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Skiritida Forest is the perfect destination for an amazing autumn hiking trip from Athens! It lies right in the heart of the Peloponnese between the mountain ranges of Mainalo, Parnonas, and Taygetos only about a two-hour drive from the Greek capital.
It is a magical place full of bubbling streams and hidden waterfalls, deep ravines filled with jungle-like vegetation, refreshing springs, crumbling watermills, majestic old trees, and beautiful hiking trails.
The forest was replanted since the beginning of the last century in a place of ancient woodlands destroyed by large fires and wood cutting during the Greek war of independence in 1821. However, walking under the thick canopy of trees it is hard to believe this natural paradise is actually man-made.
A circular, 14 kilometers long hiking trail runs through the forest starting at a picturesque village called Vlachokerasia. Following the trail of Vlachokerasia is the best way to enjoy the colorful autumn foliage of Skiritida and explore the many charming hidden corners of this beautiful forest.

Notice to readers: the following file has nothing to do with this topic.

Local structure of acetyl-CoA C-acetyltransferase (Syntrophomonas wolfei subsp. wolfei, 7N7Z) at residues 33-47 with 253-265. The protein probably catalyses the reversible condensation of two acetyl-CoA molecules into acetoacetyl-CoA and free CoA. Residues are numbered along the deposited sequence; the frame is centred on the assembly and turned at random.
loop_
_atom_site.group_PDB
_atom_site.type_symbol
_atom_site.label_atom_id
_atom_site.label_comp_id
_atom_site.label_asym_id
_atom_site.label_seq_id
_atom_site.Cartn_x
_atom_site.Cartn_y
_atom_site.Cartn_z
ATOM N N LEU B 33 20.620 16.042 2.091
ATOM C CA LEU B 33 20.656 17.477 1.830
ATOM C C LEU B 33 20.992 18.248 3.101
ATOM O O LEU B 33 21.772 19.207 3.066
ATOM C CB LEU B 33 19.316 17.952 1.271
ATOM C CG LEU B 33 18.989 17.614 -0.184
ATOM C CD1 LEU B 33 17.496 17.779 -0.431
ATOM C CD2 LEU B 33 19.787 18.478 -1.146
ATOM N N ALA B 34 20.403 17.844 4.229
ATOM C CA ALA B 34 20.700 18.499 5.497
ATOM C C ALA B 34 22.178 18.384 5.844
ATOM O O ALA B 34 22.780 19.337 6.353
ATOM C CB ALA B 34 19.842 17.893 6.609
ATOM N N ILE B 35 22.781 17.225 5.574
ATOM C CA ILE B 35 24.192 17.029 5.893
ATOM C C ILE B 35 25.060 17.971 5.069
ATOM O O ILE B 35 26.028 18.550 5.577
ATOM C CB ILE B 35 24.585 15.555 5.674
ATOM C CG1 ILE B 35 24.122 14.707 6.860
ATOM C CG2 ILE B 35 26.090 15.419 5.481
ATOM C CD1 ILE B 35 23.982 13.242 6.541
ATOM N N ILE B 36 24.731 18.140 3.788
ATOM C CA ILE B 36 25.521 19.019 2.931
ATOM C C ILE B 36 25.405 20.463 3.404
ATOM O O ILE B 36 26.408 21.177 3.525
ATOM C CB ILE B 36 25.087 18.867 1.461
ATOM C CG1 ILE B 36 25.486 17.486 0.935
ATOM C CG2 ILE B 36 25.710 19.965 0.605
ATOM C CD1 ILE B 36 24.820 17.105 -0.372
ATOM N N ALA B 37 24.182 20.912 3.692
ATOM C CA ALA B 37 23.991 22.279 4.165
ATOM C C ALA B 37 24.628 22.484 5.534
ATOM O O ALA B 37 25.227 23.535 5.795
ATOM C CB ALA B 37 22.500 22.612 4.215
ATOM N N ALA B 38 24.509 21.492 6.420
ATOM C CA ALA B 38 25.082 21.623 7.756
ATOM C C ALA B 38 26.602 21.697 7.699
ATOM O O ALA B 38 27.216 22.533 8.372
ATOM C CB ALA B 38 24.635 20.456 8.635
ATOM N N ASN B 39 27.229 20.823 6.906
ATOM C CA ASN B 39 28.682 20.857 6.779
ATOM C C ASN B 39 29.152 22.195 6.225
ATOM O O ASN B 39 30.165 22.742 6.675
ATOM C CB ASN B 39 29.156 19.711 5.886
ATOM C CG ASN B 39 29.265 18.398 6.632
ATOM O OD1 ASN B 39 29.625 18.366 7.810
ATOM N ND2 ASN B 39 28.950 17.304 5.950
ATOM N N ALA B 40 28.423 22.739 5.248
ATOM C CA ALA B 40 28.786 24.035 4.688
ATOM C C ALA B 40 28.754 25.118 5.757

How to get to Vlachokerasia from Athens
Vlachokerasia lies in the south of Arcadia in Peloponnese about 175 kilometers away from Athens. The drive from Athens to Vlachokerasia took us about two hours and cost us approximately 60 euros including gas and tolls.
We followed the Kalamata highway from Athens until Tripoli. In Tripoli, we left the highway and drove in the direction of Sparta for about 17 km until we reached a crossroad with a welcome sign of Skiritida and a restaurant of the same name.
We turn right here and drove the remaining 2.5 km toward the village. There is a lovely spring called Marmorenia right outside the village if you need to fill up your water bottle. For the driving directions on Google maps click HERE.
Signposting & dificulty
The circular trail through the Skiritida forest from Vlachokerasia has around 14 kilometers in length and 400 meters of elevation gain. It is very well-marked with red signs and easy to follow.
We didn’t use a map or GPS this time and had no difficulty navigating the trail. However, you can use our Wikiloc recording HERE if you want to make sure you’ll find your way.
The trial seemed easy on paper but in reality, it had its challenges. At some parts, the trail was rocky and steep with a rope secured to the trees helping the hikers to proceed.
We had to cross a stream uncountable times, too. On a rainy autumn day, the rocks around the stream were wet and slippery and the terrain was generally quite muddy.